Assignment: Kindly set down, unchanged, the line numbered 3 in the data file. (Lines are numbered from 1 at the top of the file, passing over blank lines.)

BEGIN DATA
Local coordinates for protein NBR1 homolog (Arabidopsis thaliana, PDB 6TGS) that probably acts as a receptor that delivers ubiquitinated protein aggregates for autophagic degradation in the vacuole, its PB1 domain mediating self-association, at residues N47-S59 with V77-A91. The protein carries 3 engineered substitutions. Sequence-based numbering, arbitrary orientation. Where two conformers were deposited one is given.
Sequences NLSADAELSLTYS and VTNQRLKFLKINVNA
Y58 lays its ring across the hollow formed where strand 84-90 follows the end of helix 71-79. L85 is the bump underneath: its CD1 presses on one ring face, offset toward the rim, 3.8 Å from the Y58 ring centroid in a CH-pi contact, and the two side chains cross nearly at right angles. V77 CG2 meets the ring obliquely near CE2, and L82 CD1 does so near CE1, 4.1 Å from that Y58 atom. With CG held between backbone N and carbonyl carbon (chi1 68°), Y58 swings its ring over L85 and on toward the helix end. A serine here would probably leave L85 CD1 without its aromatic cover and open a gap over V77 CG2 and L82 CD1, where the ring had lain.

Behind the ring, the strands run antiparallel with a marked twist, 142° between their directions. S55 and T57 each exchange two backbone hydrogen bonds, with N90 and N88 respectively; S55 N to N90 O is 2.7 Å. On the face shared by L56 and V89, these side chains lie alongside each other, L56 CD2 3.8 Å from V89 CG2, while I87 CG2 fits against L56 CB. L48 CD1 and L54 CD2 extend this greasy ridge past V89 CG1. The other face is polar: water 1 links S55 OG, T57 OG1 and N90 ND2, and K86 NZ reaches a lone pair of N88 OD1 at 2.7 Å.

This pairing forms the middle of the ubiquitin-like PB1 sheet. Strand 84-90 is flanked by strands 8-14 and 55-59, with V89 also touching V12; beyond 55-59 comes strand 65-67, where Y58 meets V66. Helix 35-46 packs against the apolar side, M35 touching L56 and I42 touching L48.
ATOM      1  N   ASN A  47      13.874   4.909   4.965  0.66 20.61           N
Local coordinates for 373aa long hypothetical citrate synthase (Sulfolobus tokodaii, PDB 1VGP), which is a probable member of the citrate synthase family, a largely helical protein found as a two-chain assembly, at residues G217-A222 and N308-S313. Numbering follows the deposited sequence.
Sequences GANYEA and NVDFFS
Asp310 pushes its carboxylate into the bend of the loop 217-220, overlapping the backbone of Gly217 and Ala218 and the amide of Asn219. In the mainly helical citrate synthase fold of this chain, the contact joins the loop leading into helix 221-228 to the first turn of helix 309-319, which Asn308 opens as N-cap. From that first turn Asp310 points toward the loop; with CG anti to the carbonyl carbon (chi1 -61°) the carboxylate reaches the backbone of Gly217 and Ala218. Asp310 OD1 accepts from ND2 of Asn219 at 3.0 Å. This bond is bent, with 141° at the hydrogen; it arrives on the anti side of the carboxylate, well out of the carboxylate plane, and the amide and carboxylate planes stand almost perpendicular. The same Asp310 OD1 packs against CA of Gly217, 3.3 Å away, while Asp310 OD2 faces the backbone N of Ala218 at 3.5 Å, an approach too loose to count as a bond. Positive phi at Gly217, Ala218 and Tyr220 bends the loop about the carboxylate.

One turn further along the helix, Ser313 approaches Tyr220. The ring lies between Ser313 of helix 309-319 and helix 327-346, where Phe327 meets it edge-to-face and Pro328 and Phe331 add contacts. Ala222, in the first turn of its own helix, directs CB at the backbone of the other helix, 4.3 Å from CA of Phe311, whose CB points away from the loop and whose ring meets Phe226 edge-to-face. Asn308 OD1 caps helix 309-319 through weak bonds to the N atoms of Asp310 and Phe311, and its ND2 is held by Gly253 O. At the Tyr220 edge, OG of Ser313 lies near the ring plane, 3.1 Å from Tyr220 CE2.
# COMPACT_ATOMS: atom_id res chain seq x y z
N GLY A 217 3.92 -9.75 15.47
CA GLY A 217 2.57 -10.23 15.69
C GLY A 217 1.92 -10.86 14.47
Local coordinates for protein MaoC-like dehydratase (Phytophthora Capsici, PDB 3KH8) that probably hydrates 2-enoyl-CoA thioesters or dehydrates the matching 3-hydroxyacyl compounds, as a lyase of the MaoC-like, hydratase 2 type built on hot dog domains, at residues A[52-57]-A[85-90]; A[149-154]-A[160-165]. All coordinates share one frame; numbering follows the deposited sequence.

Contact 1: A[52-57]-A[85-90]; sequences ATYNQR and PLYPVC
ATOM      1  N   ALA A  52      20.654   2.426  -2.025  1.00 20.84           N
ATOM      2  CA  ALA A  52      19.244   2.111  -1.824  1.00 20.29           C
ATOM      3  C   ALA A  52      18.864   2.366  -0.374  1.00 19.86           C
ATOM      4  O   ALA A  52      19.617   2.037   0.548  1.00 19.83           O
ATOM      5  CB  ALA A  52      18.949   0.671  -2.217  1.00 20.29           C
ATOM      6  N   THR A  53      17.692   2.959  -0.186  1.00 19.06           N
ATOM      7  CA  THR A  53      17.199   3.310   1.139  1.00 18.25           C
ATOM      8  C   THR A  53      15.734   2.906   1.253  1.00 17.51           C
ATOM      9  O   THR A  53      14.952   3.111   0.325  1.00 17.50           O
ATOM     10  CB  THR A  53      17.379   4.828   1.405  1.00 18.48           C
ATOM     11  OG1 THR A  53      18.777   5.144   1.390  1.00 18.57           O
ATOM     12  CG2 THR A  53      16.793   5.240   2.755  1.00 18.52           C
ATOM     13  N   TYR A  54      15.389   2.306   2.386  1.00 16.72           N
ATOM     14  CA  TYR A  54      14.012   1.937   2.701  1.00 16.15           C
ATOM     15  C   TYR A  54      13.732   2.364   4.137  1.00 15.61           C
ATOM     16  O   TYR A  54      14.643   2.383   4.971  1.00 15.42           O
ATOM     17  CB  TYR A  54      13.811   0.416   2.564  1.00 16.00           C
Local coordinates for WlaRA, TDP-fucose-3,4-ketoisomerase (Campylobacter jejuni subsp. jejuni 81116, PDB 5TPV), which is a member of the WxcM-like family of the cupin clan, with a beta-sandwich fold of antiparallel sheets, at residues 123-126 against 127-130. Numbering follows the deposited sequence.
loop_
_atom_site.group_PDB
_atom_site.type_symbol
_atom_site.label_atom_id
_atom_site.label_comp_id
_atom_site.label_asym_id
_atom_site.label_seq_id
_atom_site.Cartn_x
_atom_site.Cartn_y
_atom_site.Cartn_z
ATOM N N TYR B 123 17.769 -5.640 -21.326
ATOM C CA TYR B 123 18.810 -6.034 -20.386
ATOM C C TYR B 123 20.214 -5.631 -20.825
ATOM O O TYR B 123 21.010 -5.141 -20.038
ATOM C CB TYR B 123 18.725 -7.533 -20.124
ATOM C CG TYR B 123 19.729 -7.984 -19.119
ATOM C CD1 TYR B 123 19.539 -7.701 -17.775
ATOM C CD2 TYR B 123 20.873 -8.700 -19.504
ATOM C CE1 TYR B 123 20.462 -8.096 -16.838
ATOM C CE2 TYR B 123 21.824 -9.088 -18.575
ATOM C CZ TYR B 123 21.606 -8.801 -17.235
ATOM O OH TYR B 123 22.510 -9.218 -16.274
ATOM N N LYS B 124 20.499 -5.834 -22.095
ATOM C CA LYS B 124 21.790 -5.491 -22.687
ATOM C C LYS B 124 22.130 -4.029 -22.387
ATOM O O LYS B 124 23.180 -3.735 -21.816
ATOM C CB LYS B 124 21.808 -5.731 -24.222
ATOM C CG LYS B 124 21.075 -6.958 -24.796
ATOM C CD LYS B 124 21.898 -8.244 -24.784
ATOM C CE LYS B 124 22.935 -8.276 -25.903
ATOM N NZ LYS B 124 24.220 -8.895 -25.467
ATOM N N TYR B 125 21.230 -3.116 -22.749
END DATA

Y58 lays its ring across the hollow formed where strand 84-90 follows the end of helix 71-79. L85 is the bump underneath: its CD1 presses on one ring face, offset toward the rim, 3.8 Å from the Y58 ring centroid in a CH-pi contact, and the two side chains cross nearly at right angles. V77 CG2 meets the ring obliquely near CE2, and L82 CD1 does so near CE1, 4.1 Å from that Y58 atom. With CG held between backbone N and carbonyl carbon (chi1 68°), Y58 swings its ring over L85 and on toward the helix end. A serine here would probably leave L85 CD1 without its aromatic cover and open a gap over V77 CG2 and L82 CD1, where the ring had lain.